Oh, to find escape! Escape doesn’t have to be drunkenness; it could be blowing all your money shopping, or destructive eating habits, or any other excessive behavior we indulge in hoping
to numb ourselves. I understand the temptation to run, to hide. To give in to life.
But we who know and love Christ don’t have to hide anymore. He has given us everything
we need through our relationship with him to overcome whatever life may throw at us.
We just need to be focused on him, not the problems. We do this by submitting to authority,
by being thankful to God, talking about spiritual things, and singing to the Lord. These are all things that are challenging to us because they go against our flesh and what feels good in the moment; rather, they require us to choose faith, choose delayed gratification, and deny our flesh. The result is wonderful; I can’t explain it to you, though. You’ll have to try it for yourself.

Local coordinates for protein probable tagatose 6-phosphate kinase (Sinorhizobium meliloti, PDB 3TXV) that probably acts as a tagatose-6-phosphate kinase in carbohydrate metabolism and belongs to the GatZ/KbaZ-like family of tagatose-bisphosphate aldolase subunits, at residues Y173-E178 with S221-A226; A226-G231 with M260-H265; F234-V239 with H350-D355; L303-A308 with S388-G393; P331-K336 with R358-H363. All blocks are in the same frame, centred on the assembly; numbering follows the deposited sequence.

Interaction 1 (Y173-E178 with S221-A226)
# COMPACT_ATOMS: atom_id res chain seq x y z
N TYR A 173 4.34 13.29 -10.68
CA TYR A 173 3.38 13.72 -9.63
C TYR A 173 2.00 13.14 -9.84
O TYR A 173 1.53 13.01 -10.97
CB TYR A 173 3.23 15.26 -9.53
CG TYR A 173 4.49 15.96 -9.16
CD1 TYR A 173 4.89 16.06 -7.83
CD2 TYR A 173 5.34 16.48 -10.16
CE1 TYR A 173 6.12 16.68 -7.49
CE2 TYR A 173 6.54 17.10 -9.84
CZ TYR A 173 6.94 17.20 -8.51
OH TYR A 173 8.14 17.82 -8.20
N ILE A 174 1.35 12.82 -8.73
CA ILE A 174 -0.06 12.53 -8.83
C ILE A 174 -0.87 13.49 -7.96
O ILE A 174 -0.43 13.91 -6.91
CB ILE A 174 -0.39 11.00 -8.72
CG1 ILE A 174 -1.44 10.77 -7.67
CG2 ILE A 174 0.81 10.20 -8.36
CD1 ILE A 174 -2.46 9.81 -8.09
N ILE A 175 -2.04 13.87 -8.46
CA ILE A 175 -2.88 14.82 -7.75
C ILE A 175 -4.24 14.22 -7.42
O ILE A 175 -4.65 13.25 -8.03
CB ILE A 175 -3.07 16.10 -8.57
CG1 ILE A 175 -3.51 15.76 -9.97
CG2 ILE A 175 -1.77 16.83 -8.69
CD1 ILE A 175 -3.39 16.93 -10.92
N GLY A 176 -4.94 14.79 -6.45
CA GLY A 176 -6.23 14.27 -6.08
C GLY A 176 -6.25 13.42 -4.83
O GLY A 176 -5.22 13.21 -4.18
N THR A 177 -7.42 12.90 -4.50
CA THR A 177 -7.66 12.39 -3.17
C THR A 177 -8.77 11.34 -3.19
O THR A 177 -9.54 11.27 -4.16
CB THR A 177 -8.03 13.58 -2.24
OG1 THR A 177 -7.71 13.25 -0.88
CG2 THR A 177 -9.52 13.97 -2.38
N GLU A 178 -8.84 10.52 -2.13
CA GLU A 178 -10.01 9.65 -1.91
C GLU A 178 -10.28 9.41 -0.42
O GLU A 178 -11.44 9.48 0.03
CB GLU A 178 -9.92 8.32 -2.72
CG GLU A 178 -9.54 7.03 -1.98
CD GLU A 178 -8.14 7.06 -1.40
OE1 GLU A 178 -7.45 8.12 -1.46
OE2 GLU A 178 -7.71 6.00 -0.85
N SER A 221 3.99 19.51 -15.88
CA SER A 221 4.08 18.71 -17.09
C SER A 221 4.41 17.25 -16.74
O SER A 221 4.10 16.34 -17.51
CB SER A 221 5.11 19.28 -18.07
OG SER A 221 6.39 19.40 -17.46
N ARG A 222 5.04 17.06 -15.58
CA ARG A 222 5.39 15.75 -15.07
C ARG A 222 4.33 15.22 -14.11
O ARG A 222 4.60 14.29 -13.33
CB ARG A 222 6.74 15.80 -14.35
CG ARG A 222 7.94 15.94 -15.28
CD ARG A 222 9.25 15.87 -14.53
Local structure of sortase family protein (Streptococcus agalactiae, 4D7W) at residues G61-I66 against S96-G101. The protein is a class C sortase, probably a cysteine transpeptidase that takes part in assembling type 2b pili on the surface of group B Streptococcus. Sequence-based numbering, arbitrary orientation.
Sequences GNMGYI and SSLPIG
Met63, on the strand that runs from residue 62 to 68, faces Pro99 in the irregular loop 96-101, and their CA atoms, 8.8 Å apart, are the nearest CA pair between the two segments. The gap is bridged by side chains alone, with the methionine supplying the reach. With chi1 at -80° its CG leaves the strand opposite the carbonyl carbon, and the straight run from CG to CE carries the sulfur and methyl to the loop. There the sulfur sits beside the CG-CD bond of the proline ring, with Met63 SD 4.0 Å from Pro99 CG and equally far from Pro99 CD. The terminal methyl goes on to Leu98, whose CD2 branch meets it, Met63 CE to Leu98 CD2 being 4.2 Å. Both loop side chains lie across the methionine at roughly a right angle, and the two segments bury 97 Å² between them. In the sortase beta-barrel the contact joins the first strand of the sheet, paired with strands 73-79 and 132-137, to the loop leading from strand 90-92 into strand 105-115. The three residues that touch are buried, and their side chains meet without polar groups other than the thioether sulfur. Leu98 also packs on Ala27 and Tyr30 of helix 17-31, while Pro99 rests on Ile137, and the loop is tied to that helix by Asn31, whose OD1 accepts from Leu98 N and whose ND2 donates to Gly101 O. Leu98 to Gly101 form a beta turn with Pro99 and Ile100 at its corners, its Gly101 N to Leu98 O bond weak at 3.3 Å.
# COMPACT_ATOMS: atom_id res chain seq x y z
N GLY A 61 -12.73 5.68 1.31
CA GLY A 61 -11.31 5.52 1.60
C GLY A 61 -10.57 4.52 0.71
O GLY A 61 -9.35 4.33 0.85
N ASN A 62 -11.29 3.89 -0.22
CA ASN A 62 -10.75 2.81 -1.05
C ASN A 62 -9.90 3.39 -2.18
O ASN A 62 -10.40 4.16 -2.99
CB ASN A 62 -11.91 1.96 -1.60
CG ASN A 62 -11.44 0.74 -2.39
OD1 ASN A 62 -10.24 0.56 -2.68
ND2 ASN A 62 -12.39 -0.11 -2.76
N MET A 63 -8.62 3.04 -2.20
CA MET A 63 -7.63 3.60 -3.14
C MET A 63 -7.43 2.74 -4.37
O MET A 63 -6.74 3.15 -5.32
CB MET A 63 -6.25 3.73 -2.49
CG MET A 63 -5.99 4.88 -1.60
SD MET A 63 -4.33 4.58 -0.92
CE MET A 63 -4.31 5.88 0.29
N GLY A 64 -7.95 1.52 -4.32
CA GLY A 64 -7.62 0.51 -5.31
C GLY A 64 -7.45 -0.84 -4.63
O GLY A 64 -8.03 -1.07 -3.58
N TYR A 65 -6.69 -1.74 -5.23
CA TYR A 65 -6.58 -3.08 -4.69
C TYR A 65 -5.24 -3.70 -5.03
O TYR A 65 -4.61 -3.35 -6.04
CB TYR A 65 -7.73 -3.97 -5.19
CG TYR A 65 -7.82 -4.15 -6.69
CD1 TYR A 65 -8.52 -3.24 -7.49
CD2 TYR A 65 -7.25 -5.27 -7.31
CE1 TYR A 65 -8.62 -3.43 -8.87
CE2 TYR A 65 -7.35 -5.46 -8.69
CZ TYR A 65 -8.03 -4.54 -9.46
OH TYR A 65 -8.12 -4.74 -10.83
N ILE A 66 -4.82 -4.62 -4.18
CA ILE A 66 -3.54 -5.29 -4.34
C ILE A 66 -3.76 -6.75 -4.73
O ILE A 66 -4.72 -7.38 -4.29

You can’t give in to doubt and fear when you’re praising God and being thankful. Music was
one of the most powerful tools in my life over this past year to help me to focus on God instead of my problems, on His power instead of my weakness.
The hurt and pain of the past year is still very real and present in my life. I don’t intend to go
in-depth with the trials of this year. However, I thought I’d share some of the pivotal moments
in my life over the past year and the songs that helped me to stay thankful, stay focused,
and stay the course.
In a word: passionate.
About Jesus, church, ministry, music, reading, family, friends, and sometimes even
iced skinny soy mochas.